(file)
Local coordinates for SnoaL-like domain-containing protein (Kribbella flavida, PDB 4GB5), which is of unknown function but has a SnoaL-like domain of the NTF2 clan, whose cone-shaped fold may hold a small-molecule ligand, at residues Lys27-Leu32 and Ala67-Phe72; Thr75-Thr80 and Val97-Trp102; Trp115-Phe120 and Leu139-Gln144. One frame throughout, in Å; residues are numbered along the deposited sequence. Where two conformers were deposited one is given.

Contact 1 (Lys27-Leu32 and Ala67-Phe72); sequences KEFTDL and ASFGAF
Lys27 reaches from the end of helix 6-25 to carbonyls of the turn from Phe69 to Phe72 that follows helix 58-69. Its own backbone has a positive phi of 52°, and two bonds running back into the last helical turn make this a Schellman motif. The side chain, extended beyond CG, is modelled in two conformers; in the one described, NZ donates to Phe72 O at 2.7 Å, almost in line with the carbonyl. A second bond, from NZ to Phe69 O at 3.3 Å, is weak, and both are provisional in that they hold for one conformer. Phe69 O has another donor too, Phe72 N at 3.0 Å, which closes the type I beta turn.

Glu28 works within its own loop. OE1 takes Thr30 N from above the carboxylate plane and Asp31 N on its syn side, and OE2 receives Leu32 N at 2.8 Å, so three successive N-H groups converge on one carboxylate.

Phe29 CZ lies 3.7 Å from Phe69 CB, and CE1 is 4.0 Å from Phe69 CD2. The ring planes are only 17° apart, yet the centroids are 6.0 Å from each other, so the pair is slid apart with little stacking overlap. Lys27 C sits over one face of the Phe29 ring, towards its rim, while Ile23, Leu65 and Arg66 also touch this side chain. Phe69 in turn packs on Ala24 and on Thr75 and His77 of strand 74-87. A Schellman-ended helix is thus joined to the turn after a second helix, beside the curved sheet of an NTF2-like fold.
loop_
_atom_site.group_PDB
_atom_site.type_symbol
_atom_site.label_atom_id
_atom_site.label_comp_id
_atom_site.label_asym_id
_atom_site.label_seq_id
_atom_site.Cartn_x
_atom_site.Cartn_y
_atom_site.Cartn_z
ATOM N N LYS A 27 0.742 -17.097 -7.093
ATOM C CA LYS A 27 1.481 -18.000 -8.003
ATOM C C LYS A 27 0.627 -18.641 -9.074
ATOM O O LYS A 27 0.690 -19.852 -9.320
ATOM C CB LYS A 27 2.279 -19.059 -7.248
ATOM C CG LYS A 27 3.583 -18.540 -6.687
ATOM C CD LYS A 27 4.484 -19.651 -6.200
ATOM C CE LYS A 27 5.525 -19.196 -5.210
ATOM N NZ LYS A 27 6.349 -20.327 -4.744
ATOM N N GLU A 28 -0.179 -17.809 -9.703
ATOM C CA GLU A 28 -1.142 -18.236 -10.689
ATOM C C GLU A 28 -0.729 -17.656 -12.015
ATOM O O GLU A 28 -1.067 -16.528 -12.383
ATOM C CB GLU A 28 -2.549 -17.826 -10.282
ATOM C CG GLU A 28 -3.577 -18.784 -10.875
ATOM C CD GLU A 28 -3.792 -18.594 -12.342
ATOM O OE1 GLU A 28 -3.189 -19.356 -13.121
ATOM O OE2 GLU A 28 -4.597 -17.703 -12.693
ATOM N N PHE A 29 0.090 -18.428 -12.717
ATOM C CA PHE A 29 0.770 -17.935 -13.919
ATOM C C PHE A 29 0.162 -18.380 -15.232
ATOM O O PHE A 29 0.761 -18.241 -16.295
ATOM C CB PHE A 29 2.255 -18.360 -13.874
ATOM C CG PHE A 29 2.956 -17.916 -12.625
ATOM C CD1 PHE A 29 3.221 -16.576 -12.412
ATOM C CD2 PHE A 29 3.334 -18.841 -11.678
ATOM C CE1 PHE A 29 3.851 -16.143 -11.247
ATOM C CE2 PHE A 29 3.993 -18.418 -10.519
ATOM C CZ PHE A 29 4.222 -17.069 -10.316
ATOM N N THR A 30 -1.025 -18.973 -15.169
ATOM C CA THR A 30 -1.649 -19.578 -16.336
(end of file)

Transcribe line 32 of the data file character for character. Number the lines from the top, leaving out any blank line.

ATOM O OE1 GLU A 28 -3.189 -19.356 -13.121